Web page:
I checked my work as I went but it wasn't till I was all done with the 30 something wires and 50 something bolt/screws that it occurred to me that maybe I should have fired em up before that.....oops...

As luck would have it there was sound when I gingerly turned up the volume! Not a lot of bass to speak of but full spectrum sound.

Long story short, they have been running for 3 days and the sound is still improving. They sound magnificent! The caps and the new tweeters seem to be working out really nice. Even when powered by my Sansui G-8000 I am hearing dynamics and detail on some recordings that are pretty much.. damn... ;-)

I'm a happy camper, cant wait to hear what they will sound like fully broken in with a CJ premier 10 up front. Long live Sir Raymond Cooke! May he rest in peace.

Friday, September 5, 2008

Road Trip to Florida!

Had a chance for a nice road trip last month. Drove my old Subaru out to see my good friend Wes Swenson who lives right outside of Panama City FL.

Wes and I flew Chinooks together in Vietnam in 1969 so we go back a bit. It was great to see him again and hang out for about three days.

He has retired from flying but keeps busy working in his large beautiful studio as a master potter and clay worker.

I drink my morning tea out of his mugs which are as fine as anybody's anywhere. He has his own kiln and is busy working on an awesome chess set, among other things.

Beside general reminiscing and catching up on life we listened to Wes's considerable stereo rig consisting of a modified Philips CD player, a Audio Research SP-9 Mk II tube preamp, an Audio Research D-125 behemoth tube amp sporting 4 6550's per side and a tall set of Vandersteens, 3's I believe. It was great sounds.

While I was out there I picked up a set of KEF 104.2's that were delivered to Wes's house from a nearby eBay gentleman who was selling them for parts. Nice rosewood cabinets. When it was time to go, we loaded up the Kefs, filled the spare tire, said our so longs and I headed the old Subaru home.

The trip went smoothly, about 13 1/2 hours straight through. That 240K mile Sube ran like a Swiss watch. Averaged 31 mpg going about 70mph with the A/C on the whole way, without burning a drop of oil.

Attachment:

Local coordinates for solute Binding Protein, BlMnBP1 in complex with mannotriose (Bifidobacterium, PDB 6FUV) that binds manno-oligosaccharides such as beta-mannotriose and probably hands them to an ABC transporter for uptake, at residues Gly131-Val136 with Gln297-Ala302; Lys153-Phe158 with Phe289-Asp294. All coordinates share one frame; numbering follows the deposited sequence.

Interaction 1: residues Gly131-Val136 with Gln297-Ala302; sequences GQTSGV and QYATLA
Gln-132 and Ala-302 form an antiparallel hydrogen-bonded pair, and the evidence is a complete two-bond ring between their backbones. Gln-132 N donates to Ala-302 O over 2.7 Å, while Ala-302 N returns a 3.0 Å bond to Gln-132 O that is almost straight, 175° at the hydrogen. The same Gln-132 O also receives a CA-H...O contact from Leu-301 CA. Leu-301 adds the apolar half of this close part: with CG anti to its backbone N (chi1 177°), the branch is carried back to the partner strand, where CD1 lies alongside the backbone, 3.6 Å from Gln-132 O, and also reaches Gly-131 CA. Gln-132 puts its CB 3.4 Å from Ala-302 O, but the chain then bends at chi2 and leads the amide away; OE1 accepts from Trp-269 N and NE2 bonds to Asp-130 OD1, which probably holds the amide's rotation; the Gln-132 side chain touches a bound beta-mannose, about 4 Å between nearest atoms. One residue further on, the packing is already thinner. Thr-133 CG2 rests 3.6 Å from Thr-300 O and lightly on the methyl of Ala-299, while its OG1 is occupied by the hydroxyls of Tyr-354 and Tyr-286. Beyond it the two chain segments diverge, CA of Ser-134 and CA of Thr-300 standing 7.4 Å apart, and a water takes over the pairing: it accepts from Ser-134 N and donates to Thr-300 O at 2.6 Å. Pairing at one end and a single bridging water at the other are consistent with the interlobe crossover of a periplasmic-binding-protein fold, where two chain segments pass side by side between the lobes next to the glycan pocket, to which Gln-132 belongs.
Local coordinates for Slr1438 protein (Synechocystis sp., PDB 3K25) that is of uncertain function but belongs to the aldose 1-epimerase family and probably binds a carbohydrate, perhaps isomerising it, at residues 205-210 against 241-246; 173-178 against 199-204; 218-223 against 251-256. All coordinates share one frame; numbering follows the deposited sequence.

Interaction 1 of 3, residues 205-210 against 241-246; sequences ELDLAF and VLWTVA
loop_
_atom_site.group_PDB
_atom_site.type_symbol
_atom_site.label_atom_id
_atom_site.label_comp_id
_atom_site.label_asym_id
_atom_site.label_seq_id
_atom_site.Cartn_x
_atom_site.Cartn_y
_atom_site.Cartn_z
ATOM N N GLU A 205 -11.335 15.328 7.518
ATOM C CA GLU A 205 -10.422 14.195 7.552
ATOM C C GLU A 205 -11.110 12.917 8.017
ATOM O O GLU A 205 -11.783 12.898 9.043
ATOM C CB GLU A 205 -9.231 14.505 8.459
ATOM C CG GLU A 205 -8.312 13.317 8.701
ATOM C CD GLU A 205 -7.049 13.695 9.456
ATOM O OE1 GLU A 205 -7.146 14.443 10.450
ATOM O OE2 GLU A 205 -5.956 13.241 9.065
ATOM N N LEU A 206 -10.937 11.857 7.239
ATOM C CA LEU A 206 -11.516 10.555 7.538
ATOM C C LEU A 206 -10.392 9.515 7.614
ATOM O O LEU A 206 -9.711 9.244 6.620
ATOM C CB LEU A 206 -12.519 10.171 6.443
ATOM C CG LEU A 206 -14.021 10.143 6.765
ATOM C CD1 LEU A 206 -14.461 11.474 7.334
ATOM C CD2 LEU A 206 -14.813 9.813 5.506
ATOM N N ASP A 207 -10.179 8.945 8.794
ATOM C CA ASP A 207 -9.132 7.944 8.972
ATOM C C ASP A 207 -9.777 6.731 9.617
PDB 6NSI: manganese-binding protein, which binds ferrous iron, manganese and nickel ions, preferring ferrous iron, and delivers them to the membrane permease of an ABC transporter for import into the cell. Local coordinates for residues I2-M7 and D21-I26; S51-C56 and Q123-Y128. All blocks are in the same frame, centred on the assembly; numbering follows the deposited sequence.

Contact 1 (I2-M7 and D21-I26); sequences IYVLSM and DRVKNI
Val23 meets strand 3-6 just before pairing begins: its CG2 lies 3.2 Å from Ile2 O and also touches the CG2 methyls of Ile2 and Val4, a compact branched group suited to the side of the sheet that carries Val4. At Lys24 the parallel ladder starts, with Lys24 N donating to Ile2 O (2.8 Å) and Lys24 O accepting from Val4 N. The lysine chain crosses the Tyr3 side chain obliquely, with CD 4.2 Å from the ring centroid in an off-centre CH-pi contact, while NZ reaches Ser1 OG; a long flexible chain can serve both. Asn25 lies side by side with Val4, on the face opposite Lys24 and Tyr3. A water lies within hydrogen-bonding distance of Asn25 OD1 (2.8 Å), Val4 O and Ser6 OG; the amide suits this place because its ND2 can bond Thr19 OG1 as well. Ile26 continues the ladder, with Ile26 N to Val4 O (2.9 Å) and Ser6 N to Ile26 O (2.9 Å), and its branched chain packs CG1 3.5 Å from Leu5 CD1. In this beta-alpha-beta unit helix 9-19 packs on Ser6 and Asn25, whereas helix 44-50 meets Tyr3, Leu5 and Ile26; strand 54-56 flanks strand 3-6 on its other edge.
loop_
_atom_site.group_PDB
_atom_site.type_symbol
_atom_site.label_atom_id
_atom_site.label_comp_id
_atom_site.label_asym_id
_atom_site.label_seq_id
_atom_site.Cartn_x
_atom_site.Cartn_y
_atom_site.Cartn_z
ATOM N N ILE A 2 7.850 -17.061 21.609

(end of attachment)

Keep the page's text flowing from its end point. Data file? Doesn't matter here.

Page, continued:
Those flat opposed 4 bangers are tough as nails. Made in America too!

I figured I could do the Kef rebuild myself so I took the units apart, removed the X-Overs and replaced the tweeters with some new Peerless DX-25's.

The old Kef tweeters start losing their ferro fluid after 20 years and it hardens. They were both bad.

The crossovers were in pretty good shape so I only replaced about 7 capacitors on each board. Those x-over assemblies weigh about 5 lbs each and are a little tricky to get in and out.

I quickly realized that redoing the woofers properly was past my pay grade, so, off they went to Austin Speaker Repair.

The 104.2's are considered a genuine classic from the late '80's. Highly regarded in many circles as one of the great designs, they were and still are awesome performing speakers for their size. 36"x11"x13" and about 72 lbs each, they reek of quality. Beautiful veneers, solid bracing and those great Kef components. Thank you Sir Raymond!

Some consider them pretty gawky looking as they have a externally mounted metal case holding a D’appolito MHM arrangement that is completely outside the cabinet.

Inside the cabinet are 2 - 8" woofers firing straight up and connected with a stabilizing aluminum rod. They fire through a 4" opening in the front of the cabinet and manage to put out considerable bass. We''ll see.

When it's all done I'll let you know how they sound!